Online play, obviously a huge draw for any fighting game, comes with plenty of tasty options in Super Street Fighter IV: Arcade Edition. Regrettably, the game uses the always-annoying and patently unnecessary Games for Windows Live, but I must admit that I’ve had a relatively low number of problems (still more than zero, of course) with this use of the much-maligned software. The basic method of pummeling people online is through ranked matches, where you can engage people of similar skill levels. Thankfully, you can browse for opponents instead of having to rely on the always-terrible quick match system, and potential adversaries are displayed along with color-coded ping indicators and a computer system rating for maximum enjoyment. Super Street Fighter IV: Arcade Edition also includes endless matches, where a lobby of up to eight people take turns fighting the winner of the last match, and team games, where the lobby is split into two sides. Finally, there are tournaments that utilize a bracket-style system. Winning a match will earn you experience points (both overall and per-character), but even if you barely lose each round, you gain no experience online at all for a loss. Of course, experience isn’t actually used for anything other than matchmaking, so I suppose it’s actually OK, since, if you keep losing, you’ll be matched up against people of similar terrible skill. Speaking of being matched up, I'm not the greatest Street Fighter player, but every time (not exaggerating, seriously 100% of the time) that I came close to victory, my opponent would quit the game (probably alt-tabbing out of it, my guess), losing the connection so he wouldn't be charged with a loss (and I wouldn't get the win). Jerks. I'd like to get at least a tie and some experience since this happens with disturbing regularity. A final note: you don’t see your opponent’s character until both have been selected, a great feature that prevents picking the “counter” for a particular fighter. In all, the online options of Super Street Fighter IV: Arcade Edition are quite robust and enjoyable.

Super Street Fighter IV: Arcade Edition has thirty-nine characters, and you can thankfully play them all right from the start (though you can easily unlock new outfits and sayings simply by playing). I used a gamepad to play the game, although you can use a keyboard or a six-button arcade stick, too; in any case, you'll need six inputs for the array of punches and kicks the game offers (light, medium, and hard of each). There are similar actions among characters: most fighters either use quarter circles (down, down-right, right for example) or back-and-forth motions for their special moves, so it’s just a matter of learning which movements are used with which kicks and punches for each character. Each combatant has three special moves, a super combo, and two ultra combos (you pick your favorite to bring into battle) to compliment their basic attacks. There is seemingly good balance between the characters, since there are endless discussions online on which “tier” each character belongs to. Generally, fighting becomes intuitive once you get the basics down, but the game still allows for some advanced tactics.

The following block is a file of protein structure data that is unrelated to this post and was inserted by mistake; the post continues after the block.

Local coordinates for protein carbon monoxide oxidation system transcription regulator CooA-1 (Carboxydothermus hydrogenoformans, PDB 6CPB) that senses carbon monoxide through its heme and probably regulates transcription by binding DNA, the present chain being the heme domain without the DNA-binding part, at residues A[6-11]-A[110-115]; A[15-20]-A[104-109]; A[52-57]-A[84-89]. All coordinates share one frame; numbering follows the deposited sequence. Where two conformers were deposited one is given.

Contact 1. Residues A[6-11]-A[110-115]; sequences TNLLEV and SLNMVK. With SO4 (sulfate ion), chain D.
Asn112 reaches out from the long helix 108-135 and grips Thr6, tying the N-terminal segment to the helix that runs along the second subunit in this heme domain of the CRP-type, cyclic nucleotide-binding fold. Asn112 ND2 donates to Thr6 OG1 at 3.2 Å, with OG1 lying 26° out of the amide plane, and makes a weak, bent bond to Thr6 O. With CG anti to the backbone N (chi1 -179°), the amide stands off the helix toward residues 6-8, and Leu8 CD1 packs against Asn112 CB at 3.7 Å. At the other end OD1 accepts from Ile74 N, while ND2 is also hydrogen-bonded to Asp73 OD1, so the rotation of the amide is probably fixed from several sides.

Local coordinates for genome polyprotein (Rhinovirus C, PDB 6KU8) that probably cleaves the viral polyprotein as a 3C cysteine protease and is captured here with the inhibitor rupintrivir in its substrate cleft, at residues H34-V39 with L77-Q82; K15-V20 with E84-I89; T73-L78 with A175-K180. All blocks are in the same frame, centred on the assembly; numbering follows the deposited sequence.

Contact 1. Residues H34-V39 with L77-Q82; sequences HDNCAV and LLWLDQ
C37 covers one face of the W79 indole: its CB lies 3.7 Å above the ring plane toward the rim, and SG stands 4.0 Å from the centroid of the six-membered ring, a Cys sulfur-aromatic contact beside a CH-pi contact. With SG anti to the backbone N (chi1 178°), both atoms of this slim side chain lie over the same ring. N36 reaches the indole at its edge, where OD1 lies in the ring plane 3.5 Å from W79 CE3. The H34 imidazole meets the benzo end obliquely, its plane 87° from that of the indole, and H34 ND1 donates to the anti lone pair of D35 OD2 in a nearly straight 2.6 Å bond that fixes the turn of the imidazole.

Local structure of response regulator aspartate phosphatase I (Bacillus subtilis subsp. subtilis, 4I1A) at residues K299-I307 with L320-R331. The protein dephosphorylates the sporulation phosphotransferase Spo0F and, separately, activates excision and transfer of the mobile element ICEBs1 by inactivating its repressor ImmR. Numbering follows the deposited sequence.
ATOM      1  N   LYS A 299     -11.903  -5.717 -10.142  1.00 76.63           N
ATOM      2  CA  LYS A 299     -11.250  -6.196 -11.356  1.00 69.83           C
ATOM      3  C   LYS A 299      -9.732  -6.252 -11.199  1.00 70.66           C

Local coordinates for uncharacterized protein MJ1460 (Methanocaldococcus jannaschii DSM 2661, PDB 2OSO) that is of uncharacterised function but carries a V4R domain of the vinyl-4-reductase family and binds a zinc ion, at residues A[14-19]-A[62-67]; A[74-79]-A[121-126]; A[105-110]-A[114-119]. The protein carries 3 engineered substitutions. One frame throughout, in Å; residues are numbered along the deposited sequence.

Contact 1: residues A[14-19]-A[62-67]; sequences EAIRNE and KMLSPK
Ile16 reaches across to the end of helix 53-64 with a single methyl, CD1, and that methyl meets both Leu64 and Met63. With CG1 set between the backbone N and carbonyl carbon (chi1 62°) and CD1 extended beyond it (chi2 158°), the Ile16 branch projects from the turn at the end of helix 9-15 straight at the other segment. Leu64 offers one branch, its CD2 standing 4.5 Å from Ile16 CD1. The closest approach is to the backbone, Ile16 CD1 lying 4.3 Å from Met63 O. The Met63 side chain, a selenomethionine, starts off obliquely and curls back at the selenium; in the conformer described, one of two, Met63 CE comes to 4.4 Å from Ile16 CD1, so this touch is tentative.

What kind of advanced tactics, you say? Things like combos, which require good timing to pull off two (or more) moves in a row. You can also dash (which can cancel some moves), jump, taunt, block high or low, counter incoming attacks, and throw your opponent using both “light” buttons. Pressing both “medium” buttons will start a focus attack, which will block one enemy move, and then immediately attack and knock down your foe; they are easy to pull off and helpful to swing momentum in your favor. You can also perform more powerful special moves by using a portion of your super combo bat and pressing two punch or two kick buttons simultaneously. As you can see, there are a lot of options at your disposal, and Super Street Fighter IV: Arcade Edition strikes a great balance between accessibility and still having options for veteran players. The length of the battles is adjusted nicely: not too long, but not too short, and close contests with each player close to their demise are not uncommon. The AI is good without resorting to outright cheating (though they pull off super and ultra moves with near 100% accuracy, unlike a human opponent), and the game offers plenty of difficulty levels to provide a challenge at any skill level.

IN CLOSING
Fighting fans will be quite pleased with Super Street Fighter IV: Arcade Edition. The game starts with lots of unlocked characters, so everyone should be able to find at least a handful of fighters who appeal to them. Each combatant has three punches, three kicks, three special moves, a super combo, and an ultra combo to differentiate themselves. Add in combos, blocking, dashing, throwing, and more advanced moves like countering, focus attacks, and EX moves, and you have a lot of options at your disposal. And once you learn how to do a quarter-circle (and especially two in quick succession), performing almost all of the in-game moves is simple. Of course, executing them in the right order is the key to victory, which separates the veteran from the novice, but the lenient controls still allow for beginners to get in to the game. Still, Super Street Fighter IV: Arcade Edition is a bit intimidating to newcomers, especially when you try to take on experienced players online who actually know how to “cross up with a jumping hard punch into a focus attack dash cancel” (whatever that means). The AI puts up a good fight, but easier options are available for those who struggle against competent opposition. The arcade and versus modes are the typical fare, while the challenges will keep people busy for a while earning new outfits and testing new characters in the training mode. The online game, despite using the pure evil that is Games for Windows Live, is well done, complete with ranked matches, endless “winner stays on” games, team events, and bracket-style tournaments. You can also browse for opponents to find the player with the best connection (although lag was never an issue), but I'd like to have some consolation for players who quit the game right before I defeat them. In short (too late!), even if you are only mildly interested in the genre, Super Street Fighter IV: Arcade Edition is a great choice as one of the best fighting games ever made.